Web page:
Here and There at Tufts

Doane, Lewis


The Class of 1870


The class of 1870 only graduated nine men in its classical course -just enough for a baseball team - and was headed, alphabetically, by Adams and footed by Warren. It is a striking fact that these two men, sitting at opposite ends of the same class, should be its only scholars, and that the last should be first, and the first second in scholarship. Their early promise has been made good. Adams has long been a leading minister in the Universalist denomination and has gracefully and honorably borne the title of D.D. Warren took excellent rank in every college study, but most loved Greek and Latin. After teaching a few years with marked success, he took a post graduate course at Yale, and then spent four years at English and German Universities in the study of Greek, Latin, and comparative philology. Upon his return from Europe, he went as instructor in Latin to John Hopkins; later, became full professor, and there remained until called to Harvard as Pope professor of Latin. Just as these lines are being written, comes word of his sudden death. He has fought the good fight; he has done much to make the world in which he lived, wiser and better, and died universally respected by all men who knew him. Every man of 1870 Tufts mourns for him, but every man gives thanks that Warren did so much to honor himself, his class, and his college.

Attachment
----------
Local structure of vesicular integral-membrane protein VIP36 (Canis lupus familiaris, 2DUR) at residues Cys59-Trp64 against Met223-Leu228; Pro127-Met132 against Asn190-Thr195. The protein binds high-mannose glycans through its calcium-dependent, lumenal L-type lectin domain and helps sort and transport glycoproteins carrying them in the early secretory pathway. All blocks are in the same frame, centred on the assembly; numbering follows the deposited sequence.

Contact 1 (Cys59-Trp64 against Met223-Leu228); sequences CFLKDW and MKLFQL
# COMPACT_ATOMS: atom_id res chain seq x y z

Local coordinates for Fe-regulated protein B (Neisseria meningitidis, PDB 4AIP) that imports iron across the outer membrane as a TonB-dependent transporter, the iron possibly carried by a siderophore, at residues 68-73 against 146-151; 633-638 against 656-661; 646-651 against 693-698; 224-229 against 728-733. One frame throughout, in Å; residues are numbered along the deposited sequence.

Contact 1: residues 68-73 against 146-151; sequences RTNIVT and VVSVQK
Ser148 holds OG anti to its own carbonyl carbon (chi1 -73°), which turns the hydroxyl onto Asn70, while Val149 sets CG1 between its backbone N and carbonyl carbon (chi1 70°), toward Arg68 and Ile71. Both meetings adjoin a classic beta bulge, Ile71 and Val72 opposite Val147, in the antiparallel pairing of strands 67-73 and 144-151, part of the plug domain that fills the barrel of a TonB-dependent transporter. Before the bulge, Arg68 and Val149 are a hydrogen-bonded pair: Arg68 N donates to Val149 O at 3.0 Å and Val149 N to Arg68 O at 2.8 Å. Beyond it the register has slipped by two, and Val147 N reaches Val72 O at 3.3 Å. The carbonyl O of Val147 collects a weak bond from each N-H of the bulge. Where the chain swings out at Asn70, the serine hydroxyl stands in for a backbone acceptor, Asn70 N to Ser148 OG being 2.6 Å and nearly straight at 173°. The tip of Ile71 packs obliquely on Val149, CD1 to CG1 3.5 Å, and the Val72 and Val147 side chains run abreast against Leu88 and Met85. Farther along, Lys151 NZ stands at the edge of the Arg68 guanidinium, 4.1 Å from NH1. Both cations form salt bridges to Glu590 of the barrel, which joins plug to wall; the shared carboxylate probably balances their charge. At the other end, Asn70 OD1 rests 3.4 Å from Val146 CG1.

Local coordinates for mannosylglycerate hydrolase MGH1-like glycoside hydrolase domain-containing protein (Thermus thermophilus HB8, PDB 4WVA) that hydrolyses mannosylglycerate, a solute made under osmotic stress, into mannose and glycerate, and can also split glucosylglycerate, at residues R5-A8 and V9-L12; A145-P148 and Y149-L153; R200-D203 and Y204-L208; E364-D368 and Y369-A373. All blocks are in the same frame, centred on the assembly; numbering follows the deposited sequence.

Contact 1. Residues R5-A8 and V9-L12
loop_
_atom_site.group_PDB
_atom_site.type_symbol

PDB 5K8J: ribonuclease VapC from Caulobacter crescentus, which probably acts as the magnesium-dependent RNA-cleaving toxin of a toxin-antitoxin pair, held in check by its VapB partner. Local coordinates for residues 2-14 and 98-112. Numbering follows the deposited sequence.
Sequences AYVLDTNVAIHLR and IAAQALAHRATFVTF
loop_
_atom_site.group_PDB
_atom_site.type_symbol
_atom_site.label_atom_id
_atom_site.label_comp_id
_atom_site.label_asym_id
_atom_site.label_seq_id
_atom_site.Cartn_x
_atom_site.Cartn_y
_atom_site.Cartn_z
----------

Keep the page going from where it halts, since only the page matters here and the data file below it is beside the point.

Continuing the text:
W. B. F.

  • Here and There at Tufts, was published by the class of 1909 as an early form of a yearbook. The text includes photographs and histories of academic buildings, dormitories, former deans and presidents, classrooms, fraternities, athletic teams, and student organizations.
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